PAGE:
Possible proposals from the government to enable 50 year term mortgages was discussed by the Prime Minister Boris Johnson during his visit to Madrid. The scheme would involve the prospect of the property and outstanding loan to be passed on to children.
When asked about the scheme he said that this was something that they were considering.
“I do think there’s a lot more scope to help people with 95% mortgages, there are quite a few products available now, which we’ve tried to encourage.
“But also, we want to find all sorts of creative ways to help people into ownership.
“Last year, actually, we had 400,000 first-time buyers, that’s a great number, we’re starting to turn the tide, but it is crucial for this government and for our overall economic story if those numbers continue to be strong.
“We need young people to have the confidence, to have the deposits, the mortgage packages to be able to get into ownership.”
It is not a unique idea. These have been available all around the world with Japan being the pioneers of such schemes where they currently offer terms as long as 100 years.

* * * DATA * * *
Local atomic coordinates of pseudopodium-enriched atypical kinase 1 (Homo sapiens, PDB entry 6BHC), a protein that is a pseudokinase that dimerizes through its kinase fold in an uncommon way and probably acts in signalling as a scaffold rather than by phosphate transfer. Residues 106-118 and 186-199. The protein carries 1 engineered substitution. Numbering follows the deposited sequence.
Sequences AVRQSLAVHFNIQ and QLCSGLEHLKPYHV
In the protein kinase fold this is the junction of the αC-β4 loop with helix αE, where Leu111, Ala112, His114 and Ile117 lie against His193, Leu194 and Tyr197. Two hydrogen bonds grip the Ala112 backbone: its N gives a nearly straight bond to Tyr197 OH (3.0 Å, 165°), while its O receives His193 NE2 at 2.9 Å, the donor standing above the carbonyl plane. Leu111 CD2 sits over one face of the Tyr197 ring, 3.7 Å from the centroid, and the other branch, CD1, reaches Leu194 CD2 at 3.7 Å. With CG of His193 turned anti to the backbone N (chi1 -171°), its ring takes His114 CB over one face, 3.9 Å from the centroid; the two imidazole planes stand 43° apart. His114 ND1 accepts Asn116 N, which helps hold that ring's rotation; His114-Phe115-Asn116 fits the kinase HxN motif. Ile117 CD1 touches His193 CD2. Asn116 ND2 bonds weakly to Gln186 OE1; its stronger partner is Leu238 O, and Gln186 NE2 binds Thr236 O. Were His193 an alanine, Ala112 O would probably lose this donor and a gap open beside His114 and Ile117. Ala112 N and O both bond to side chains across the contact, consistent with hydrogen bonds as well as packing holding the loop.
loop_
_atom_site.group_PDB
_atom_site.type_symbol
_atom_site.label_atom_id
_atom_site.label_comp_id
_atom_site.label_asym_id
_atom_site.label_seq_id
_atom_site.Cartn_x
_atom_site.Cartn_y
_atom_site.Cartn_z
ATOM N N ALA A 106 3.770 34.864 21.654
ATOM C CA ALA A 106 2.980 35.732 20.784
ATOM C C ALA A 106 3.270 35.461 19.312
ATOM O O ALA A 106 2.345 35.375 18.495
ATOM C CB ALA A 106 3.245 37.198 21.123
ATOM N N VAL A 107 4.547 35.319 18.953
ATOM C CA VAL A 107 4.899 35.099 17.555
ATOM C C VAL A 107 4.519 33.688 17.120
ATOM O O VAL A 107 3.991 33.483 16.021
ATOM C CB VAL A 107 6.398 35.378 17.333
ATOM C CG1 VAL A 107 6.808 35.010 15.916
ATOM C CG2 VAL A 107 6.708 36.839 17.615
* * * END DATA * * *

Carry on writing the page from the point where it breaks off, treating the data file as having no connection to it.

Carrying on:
The news has been received with mixed opinion in the industry. Whilst many will welcome positive steps in relation to the first time buyer market, one concern is that this will simply add fuel to the fire in regard to the issue of affordable housing. Where this may assist some would be buyers who perhaps would never have been able to purchase otherwise, it does little to tackle what some deem to be the root problem being that of housing stock. Views that by building more homes will assist supply that in turn will help stem house price rises would give a better solution to affordability.
We should perhaps however not be so quick to dismiss what to first impressions seems such a long term for a mortgage. Those with a little more experience under their belts will recall a time when 25 years was regarded as the typical maximum however it is likely true that there are many homeowners that simply would not own their homes now if this was still the limit and maximum terms had not increased to what we now see as more of the norm of 35 to 40 years.
Times have certainly changed over the years in the mortgage industry as it looks to keep pace with the ever changing world we all live and work in. In today’s environment borrowers see the value in reviewing their mortgage throughout its lifetime to ensure they have the most appropriate interest rate and this should also include the overall term. 50 year mortgage terms will not be for everyone but it is good to see that home ownership is on the governments agenda.
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